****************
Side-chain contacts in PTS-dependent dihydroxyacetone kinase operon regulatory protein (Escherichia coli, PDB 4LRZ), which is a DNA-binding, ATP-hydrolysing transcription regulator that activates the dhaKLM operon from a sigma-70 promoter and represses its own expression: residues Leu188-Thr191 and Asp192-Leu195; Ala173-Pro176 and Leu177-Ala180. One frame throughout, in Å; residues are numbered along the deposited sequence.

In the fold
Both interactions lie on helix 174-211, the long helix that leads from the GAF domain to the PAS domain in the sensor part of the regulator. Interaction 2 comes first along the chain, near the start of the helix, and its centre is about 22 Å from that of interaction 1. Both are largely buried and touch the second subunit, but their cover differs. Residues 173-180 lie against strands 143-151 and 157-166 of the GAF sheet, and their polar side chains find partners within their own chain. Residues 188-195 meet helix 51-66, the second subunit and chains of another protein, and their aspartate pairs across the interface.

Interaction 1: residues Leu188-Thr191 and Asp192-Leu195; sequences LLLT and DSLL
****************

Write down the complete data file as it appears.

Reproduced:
Side-chain contacts in PTS-dependent dihydroxyacetone kinase operon regulatory protein (Escherichia coli, PDB 4LRZ), which is a DNA-binding, ATP-hydrolysing transcription regulator that activates the dhaKLM operon from a sigma-70 promoter and represses its own expression: residues Leu188-Thr191 and Asp192-Leu195; Ala173-Pro176 and Leu177-Ala180. One frame throughout, in Å; residues are numbered along the deposited sequence.

In the fold
Both interactions lie on helix 174-211, the long helix that leads from the GAF domain to the PAS domain in the sensor part of the regulator. Interaction 2 comes first along the chain, near the start of the helix, and its centre is about 22 Å from that of interaction 1. Both are largely buried and touch the second subunit, but their cover differs. Residues 173-180 lie against strands 143-151 and 157-166 of the GAF sheet, and their polar side chains find partners within their own chain. Residues 188-195 meet helix 51-66, the second subunit and chains of another protein, and their aspartate pairs across the interface.

Interaction 1: residues Leu188-Thr191 and Asp192-Leu195; sequences LLLT and DSLL